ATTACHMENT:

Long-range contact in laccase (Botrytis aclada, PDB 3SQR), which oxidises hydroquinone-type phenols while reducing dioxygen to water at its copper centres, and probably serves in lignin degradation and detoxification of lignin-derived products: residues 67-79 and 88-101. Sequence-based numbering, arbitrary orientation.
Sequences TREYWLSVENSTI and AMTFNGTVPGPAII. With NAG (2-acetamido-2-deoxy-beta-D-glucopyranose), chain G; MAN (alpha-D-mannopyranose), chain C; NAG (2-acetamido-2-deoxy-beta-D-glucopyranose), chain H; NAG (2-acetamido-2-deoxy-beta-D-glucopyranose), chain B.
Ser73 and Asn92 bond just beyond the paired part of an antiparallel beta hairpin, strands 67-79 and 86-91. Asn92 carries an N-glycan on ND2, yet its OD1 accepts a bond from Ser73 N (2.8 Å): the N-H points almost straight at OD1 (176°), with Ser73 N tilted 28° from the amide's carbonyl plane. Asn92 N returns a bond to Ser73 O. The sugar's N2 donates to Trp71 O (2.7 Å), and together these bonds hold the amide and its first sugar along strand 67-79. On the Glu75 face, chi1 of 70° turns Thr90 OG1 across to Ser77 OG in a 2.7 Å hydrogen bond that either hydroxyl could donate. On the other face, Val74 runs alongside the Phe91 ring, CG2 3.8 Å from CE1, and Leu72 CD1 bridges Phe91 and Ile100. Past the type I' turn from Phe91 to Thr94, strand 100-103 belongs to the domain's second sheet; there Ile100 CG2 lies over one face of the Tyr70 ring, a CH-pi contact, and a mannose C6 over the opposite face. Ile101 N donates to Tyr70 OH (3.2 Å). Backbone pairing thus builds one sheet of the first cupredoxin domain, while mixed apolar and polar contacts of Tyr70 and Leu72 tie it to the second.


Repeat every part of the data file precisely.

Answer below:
Long-range contact in laccase (Botrytis aclada, PDB 3SQR), which oxidises hydroquinone-type phenols while reducing dioxygen to water at its copper centres, and probably serves in lignin degradation and detoxification of lignin-derived products: residues 67-79 and 88-101. Sequence-based numbering, arbitrary orientation.
Sequences TREYWLSVENSTI and AMTFNGTVPGPAII. With NAG (2-acetamido-2-deoxy-beta-D-glucopyranose), chain G; MAN (alpha-D-mannopyranose), chain C; NAG (2-acetamido-2-deoxy-beta-D-glucopyranose), chain H; NAG (2-acetamido-2-deoxy-beta-D-glucopyranose), chain B.
Ser73 and Asn92 bond just beyond the paired part of an antiparallel beta hairpin, strands 67-79 and 86-91. Asn92 carries an N-glycan on ND2, yet its OD1 accepts a bond from Ser73 N (2.8 Å): the N-H points almost straight at OD1 (176°), with Ser73 N tilted 28° from the amide's carbonyl plane. Asn92 N returns a bond to Ser73 O. The sugar's N2 donates to Trp71 O (2.7 Å), and together these bonds hold the amide and its first sugar along strand 67-79. On the Glu75 face, chi1 of 70° turns Thr90 OG1 across to Ser77 OG in a 2.7 Å hydrogen bond that either hydroxyl could donate. On the other face, Val74 runs alongside the Phe91 ring, CG2 3.8 Å from CE1, and Leu72 CD1 bridges Phe91 and Ile100. Past the type I' turn from Phe91 to Thr94, strand 100-103 belongs to the domain's second sheet; there Ile100 CG2 lies over one face of the Tyr70 ring, a CH-pi contact, and a mannose C6 over the opposite face. Ile101 N donates to Tyr70 OH (3.2 Å). Backbone pairing thus builds one sheet of the first cupredoxin domain, while mixed apolar and polar contacts of Tyr70 and Leu72 tie it to the second.